- User Information: As mobile, web, and multi-channel shopping become more social and personalized, retailers have to manage increasing amounts of user information. Riak scales efficiently to meet increased data and traffic needs and ensures user data is always available for online shopping experiences.
- Session Data: Riak provides a highly reliable platform for session storage. User/session IDs are usually stored in cookies or otherwise known at lookup time, a good fit for Riak’s key/value mode.
In Riak, objects are comprised of key/value pairs, which are stored in flat namespaces called “buckets.” Riak is content-type agnostic, and stores all objects on disk as binaries, giving retailers lots of flexibility to store anything they want. Here are some common approaches to modeling the data and services discussed above in Riak:
Riak provides several features for querying data:
Riak Search: Riak Search is a distributed, full-text search engine. It provides support for various MIME types & analyzers, and robust querying.
Possible Use Cases: Searching product information or product descriptions.
Secondary Indexing: Secondary Indexing (2i) gives developers the ability, at write time, to tag an object stored in Riak with one or more values, queryable by exact matches or ranges of an index.
Possible Use Cases: Tagging products with categories, special promotion identifiers, date ranges, price or other metadata.
Possible Use Cases: Filtering product information by tag, counting items, and extracting links to related products.
Check out our docs for more information on building applications and services with Riak.
January 29, 2013
This is the first in a series of blog posts covering the benefits Riak offers to developers and operators of retail and eCommerce platforms. To learn more, join our “Retail on Riak” webcast on Friday, February 8th.
As retailers grow and have to store more and more data, traditional relational databases aren’t always the best option. Retailers want to scale easily, without the operational burden of manual sharding. Meanwhile, business requirements demand their data is always available for reads and writes. Riak is a highly available, low latency distributed database that is ideal for retailers who need to serve product data quickly and maintain “always on” shopping experiences. Riak is based on architectural principles from Amazon. Riak is designed for high availability and scale so retailers can always serve customers, even under failure conditions, and rapidly grow to meet peak loads.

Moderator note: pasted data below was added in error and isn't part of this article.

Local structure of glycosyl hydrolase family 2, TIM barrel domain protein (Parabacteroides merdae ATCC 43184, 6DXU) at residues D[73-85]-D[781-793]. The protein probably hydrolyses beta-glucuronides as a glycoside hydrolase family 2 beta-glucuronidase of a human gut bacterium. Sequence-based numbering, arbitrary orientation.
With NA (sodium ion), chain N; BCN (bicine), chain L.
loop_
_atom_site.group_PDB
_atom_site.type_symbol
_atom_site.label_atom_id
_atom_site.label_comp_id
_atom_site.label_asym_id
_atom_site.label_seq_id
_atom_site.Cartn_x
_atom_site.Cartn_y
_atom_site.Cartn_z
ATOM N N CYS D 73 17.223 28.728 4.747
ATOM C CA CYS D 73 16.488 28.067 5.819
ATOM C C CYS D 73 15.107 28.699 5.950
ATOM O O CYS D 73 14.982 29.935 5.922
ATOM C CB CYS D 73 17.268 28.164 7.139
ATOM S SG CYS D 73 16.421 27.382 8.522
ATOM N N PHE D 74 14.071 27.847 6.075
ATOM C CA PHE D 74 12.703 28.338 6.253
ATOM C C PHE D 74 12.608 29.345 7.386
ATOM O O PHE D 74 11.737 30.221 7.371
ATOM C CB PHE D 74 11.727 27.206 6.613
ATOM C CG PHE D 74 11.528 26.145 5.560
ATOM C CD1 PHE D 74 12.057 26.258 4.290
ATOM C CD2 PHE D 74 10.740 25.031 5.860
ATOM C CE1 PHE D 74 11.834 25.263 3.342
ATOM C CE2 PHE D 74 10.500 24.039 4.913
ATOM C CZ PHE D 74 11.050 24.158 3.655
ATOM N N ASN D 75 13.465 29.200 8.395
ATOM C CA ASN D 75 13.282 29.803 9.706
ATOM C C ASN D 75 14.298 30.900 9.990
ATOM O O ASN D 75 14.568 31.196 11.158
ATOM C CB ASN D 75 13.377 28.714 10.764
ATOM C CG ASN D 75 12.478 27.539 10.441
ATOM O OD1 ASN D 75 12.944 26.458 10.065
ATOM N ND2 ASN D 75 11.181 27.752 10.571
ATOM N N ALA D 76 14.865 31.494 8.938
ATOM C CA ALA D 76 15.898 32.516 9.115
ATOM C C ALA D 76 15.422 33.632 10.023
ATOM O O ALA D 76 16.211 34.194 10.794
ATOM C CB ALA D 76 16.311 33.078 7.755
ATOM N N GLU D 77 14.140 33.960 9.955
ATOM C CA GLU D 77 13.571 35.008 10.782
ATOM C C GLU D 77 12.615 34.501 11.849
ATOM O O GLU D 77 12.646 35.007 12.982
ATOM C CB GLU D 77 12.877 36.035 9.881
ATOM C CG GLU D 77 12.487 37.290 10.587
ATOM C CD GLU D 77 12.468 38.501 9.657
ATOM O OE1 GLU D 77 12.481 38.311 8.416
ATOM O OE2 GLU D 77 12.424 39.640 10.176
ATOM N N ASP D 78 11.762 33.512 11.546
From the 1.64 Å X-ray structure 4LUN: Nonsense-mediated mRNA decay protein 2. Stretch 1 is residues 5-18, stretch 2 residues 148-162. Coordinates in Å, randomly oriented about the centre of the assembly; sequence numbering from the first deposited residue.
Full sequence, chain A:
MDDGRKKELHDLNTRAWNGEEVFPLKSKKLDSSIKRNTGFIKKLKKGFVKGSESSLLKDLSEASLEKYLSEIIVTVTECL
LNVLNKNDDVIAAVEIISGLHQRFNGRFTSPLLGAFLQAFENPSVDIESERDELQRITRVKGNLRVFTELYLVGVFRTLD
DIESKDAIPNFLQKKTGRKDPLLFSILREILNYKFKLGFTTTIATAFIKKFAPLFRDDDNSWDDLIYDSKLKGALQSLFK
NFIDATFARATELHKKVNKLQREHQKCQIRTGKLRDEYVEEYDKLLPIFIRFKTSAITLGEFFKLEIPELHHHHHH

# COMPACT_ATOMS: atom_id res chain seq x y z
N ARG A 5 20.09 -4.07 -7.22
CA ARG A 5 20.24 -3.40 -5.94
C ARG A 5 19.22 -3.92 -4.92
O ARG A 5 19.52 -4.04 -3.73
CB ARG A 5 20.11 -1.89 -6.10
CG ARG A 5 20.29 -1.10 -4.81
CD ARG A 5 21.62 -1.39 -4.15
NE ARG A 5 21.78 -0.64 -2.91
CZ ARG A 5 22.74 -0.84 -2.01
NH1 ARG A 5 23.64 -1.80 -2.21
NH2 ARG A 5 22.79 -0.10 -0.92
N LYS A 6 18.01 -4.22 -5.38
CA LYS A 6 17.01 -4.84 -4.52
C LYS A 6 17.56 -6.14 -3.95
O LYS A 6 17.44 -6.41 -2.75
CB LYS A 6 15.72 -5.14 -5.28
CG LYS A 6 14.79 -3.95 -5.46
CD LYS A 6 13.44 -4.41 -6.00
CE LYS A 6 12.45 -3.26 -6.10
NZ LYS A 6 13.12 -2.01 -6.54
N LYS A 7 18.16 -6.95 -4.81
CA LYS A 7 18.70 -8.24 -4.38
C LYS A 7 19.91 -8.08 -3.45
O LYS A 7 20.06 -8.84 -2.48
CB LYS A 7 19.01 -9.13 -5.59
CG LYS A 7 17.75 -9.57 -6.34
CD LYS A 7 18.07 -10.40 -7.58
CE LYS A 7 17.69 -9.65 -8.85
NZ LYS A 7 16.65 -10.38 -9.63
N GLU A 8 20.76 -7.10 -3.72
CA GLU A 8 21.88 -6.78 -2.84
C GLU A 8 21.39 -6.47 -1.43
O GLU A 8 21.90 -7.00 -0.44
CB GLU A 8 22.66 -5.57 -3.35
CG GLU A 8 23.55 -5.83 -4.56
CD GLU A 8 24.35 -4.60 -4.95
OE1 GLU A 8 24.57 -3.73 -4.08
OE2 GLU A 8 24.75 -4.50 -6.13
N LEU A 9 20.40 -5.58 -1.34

Retailers of all sizes have chosen Riak to power parts of their business, including:
- Best Buy: Best Buy is North America’s top specialty retailer of consumer electronics, personal computers, entertainment software, and appliances. Riak has been an integral part in the transformation push to re-platform Best Buy’s eCommerce platform. For more info, check out Best Buy’s talk from our 2012 developer conference, RICON.
- ideal: ideel is one of the fastest growing retailers with over 5 million members and more than 1,000 brand partners. They use Riak to serve HTML documents and user-specific products. ideel chose Riak to power their event-based shopping experience due to Riak’s ability to serve users information at low latency and provide ease of use and scale to ideel’s operations team. Check out the complete case study for more details.
- Copious: Copious is a social commerce marketplace that makes it easy for people to buy and sell the things they love. They currently store all registered accounts in Riak as well as the tokens that make it possible for users to authenticate with Copious via their Facebook or Twitter accounts. They chose to use Riak for their social login functionality because of its operational simplicity, which allows them to easily scale up without sharding and provides the high availability required for a smooth user experience. For more details, check out the complete Copious story on our blog.
For more information about the benefits of Riak for retailers and the retailers already using it, register for our “Retail on Riak” webcast on February 8th!
April 15, 2011
Thanks to all who attended Thursday’s webinar on Riak Operations. If you couldn’t make it you can find a screencast of the webinar below. You can also check out the slides directly.
This webinar took users through many of the different operational aspects of running a production Riak cluster. Topics covered include: basic Riak configuration, monitoring, performance, backups, and much more.
April 7, 2011
Riak, like any other database, is not a piece of your infrastructure to be taken lightly. There are a variety of operational concerns that must be taken into account to ensure both reliability and performance of your Riak cluster. Deployments to different types of environments means knowing the nuances of each environment and being able to adapt to its performance characteristics. This webinar will cover many of the best practices in maintaining your Riak cluster in a variety of environments, as well as monitoring your cluster and understanding how to diagnose performance issues.
We invite you to join us for a free webinar on Thursday, April 14 at 2:00PM Eastern Time (UTC-4) to talk about Riak Operations. In this webinar, we’ll discuss:
- Basic Riak Operations (config files, logs, etc)
- Monitoring Riak
- Understanding Riak Performance
- Riak in Virtualized Environments
We’ll address the above topics as well as many others. The presentation will last 30 to 45 minutes, with time for questions at the end.
Registration is now closed.